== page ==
There’s a quote by Jeremy Clarkson that reads : ” it’s what non car people don’t get, they see cars as a ton and a half or two of wires, glass, metal and rubber, and that’s all they see. People like you and I know we have an unshakeable belief that cars are living entities. You can develop a relationship with a car and that’s what non car people don’t get.” When a car has foibles and won’t handle properly, that gives it a particularly human qualities because it makes mistakes and that’s how you can build a relationship with cars that other people don’t get. ” in my personal opinion every car has a different personality, some are more aggressive than others, some are for speeding, others for going sideways and others for drifting. All of this is enhanced and this personality is invoked by modifying the car in one way or another. It’s in this tweaking and teasing that you give the car a personality that you fall in love with. The point of cars shouldn’t be getting you from point A to B. It’s about the distance between A and B that matters. And once you remove the driver you remove a certain factor from the equation. Call me old schooled but I for one am anti autonomous driving. It’s starting off with self parking, lane and distance control. Where’s it gonna end?

I don’t wanna have to go to a museum to show my grandchild what a proper car is, well.. was. My ultimate gear grinder is the fact that if it continues it’ll evolve and grow to a point where licences are irrelevant. One day a kid will never experience the feeling of executing a wheel spin start wether on purpose or not. They’ll never experience the shaky knee effect of driving a manual on your own for the first time, nor will they experience the thrill of stealing the car one night to go for a joyride and breaking a few speed limits.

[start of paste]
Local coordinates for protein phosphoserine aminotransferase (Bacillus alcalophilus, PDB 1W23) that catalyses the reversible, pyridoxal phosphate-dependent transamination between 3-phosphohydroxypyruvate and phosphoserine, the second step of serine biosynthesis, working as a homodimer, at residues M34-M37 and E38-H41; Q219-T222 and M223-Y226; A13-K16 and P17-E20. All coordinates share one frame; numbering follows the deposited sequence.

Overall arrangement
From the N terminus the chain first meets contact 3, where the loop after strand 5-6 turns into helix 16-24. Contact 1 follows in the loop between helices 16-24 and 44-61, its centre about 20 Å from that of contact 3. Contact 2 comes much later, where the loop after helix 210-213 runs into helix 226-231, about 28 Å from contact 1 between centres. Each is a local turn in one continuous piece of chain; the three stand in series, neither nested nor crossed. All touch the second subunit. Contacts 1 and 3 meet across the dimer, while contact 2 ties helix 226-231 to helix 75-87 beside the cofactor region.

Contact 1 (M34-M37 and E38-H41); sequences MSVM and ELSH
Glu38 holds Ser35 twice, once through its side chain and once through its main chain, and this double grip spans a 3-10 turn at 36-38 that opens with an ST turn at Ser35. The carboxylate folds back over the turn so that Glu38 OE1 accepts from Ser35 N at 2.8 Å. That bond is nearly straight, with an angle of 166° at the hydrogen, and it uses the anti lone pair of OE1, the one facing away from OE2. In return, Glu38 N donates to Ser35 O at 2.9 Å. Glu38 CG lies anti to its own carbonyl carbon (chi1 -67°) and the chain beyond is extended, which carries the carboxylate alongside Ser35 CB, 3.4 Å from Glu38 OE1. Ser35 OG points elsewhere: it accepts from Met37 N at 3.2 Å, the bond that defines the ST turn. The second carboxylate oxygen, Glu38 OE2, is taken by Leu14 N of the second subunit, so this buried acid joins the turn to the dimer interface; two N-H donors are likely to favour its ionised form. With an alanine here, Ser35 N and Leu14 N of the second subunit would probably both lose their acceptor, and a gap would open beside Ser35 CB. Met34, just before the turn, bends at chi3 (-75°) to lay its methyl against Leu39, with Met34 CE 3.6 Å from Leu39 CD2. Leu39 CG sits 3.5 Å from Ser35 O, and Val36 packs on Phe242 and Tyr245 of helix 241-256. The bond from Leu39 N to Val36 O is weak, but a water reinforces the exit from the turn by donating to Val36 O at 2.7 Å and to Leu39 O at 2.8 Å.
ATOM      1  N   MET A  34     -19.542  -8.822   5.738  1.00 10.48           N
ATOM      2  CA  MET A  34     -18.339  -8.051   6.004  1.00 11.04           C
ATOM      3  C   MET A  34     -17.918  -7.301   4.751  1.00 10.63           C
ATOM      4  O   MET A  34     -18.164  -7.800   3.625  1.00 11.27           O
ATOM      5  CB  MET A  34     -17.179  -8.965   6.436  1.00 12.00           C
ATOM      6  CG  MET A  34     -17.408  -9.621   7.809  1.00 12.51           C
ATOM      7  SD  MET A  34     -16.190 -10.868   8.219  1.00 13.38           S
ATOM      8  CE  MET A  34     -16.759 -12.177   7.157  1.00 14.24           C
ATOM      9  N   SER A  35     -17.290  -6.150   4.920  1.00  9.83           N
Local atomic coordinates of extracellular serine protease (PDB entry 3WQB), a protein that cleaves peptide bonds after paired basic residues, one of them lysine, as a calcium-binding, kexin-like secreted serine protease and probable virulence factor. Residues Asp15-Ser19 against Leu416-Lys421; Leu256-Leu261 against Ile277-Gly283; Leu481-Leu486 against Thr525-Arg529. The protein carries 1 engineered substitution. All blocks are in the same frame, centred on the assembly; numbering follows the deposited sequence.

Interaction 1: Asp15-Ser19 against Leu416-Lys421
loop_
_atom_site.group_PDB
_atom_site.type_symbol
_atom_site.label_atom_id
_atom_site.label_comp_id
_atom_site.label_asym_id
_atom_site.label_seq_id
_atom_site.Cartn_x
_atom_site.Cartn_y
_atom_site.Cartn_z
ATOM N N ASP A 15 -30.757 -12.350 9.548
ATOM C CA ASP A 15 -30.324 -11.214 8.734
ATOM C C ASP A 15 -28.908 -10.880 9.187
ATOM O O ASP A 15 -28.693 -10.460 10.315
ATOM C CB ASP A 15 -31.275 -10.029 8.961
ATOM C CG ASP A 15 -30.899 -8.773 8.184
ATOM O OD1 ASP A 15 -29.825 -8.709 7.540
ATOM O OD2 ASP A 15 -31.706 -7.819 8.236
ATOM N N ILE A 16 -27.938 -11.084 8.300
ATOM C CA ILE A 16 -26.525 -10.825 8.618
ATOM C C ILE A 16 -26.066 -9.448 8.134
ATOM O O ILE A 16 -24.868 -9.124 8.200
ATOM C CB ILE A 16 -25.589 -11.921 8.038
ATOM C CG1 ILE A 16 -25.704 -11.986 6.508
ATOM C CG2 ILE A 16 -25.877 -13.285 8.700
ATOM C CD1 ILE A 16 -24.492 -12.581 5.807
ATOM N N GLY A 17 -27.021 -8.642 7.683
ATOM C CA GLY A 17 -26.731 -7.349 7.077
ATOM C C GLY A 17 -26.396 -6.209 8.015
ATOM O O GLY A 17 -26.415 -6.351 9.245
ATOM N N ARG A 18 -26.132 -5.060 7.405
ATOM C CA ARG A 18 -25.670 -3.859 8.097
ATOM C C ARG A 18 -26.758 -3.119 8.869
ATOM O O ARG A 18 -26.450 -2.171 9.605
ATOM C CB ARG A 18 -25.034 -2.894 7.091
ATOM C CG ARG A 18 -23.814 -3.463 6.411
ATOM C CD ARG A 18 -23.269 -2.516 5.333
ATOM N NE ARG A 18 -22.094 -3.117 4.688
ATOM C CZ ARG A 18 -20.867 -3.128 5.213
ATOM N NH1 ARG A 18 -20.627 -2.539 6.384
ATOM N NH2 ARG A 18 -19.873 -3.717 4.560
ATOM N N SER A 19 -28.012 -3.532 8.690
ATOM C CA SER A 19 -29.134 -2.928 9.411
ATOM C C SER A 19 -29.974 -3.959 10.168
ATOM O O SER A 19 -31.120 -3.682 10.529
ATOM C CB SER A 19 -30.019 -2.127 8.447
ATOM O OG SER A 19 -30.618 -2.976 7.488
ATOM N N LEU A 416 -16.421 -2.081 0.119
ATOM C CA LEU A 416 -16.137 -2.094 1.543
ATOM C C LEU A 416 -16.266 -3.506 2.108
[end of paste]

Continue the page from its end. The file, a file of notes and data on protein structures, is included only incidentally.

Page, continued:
I’m writing this with a sore heart not of what autonomous driving is but what it can cause, the end of our kind.

Tebogo Moropa.

Petrolheadhub 2016

The block of life

Naturally aspirated V12s, a dying breed

The internal combustion engine has come a long way from 3 bhp, when first enqineered, to the the current levels of 3000 bhp with top speeds of well over 400 kph, but what is this thing we petrol heads call a engine?

Well the combustion engine is really just a air pump. This pump uses the force of the air to turn the drive train, creating motion. Spark, fuel, and air, the most basic components to the engine. The engine is composed of the main engine aluminium block, inlet and outlet manifold for the oxygen, pistons and a crankshaft to induce the motion, spark plugs to create spark, valves, injectors control the flow of petrol.